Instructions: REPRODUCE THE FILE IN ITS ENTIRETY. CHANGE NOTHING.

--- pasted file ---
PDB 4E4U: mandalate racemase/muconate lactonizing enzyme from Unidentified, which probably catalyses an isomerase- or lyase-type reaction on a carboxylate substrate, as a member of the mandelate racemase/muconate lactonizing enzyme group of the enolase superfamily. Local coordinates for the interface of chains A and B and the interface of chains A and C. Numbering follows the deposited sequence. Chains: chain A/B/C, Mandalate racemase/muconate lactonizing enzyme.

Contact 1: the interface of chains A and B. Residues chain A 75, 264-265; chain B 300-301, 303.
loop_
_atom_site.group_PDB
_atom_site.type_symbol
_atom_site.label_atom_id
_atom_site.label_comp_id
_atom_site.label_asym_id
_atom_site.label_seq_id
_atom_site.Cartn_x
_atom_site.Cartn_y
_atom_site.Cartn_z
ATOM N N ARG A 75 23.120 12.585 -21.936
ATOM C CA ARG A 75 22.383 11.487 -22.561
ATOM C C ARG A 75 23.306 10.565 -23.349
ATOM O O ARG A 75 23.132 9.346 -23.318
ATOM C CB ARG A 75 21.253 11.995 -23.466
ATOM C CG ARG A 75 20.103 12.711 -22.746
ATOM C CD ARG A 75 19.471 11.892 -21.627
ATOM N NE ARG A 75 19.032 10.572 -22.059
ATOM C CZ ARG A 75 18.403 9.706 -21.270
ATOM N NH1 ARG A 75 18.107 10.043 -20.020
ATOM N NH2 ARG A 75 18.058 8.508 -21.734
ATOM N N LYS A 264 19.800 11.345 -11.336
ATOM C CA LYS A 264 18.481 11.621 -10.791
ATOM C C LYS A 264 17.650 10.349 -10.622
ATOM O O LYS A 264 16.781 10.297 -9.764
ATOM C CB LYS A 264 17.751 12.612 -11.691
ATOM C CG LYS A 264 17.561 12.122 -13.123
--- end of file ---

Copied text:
PDB 4E4U: mandalate racemase/muconate lactonizing enzyme from Unidentified, which probably catalyses an isomerase- or lyase-type reaction on a carboxylate substrate, as a member of the mandelate racemase/muconate lactonizing enzyme group of the enolase superfamily. Local coordinates for the interface of chains A and B and the interface of chains A and C. Numbering follows the deposited sequence. Chains: chain A/B/C, Mandalate racemase/muconate lactonizing enzyme.

Contact 1: the interface of chains A and B. Residues chain A 75, 264-265; chain B 300-301, 303.
loop_
_atom_site.group_PDB
_atom_site.type_symbol
_atom_site.label_atom_id
_atom_site.label_comp_id
_atom_site.label_asym_id
_atom_site.label_seq_id
_atom_site.Cartn_x
_atom_site.Cartn_y
_atom_site.Cartn_z
ATOM N N ARG A 75 23.120 12.585 -21.936
ATOM C CA ARG A 75 22.383 11.487 -22.561
ATOM C C ARG A 75 23.306 10.565 -23.349
ATOM O O ARG A 75 23.132 9.346 -23.318
ATOM C CB ARG A 75 21.253 11.995 -23.466
ATOM C CG ARG A 75 20.103 12.711 -22.746
ATOM C CD ARG A 75 19.471 11.892 -21.627
ATOM N NE ARG A 75 19.032 10.572 -22.059
ATOM C CZ ARG A 75 18.403 9.706 -21.270
ATOM N NH1 ARG A 75 18.107 10.043 -20.020
ATOM N NH2 ARG A 75 18.058 8.508 -21.734
ATOM N N LYS A 264 19.800 11.345 -11.336
ATOM C CA LYS A 264 18.481 11.621 -10.791
ATOM C C LYS A 264 17.650 10.349 -10.622
ATOM O O LYS A 264 16.781 10.297 -9.764
ATOM C CB LYS A 264 17.751 12.612 -11.691
ATOM C CG LYS A 264 17.561 12.122 -13.123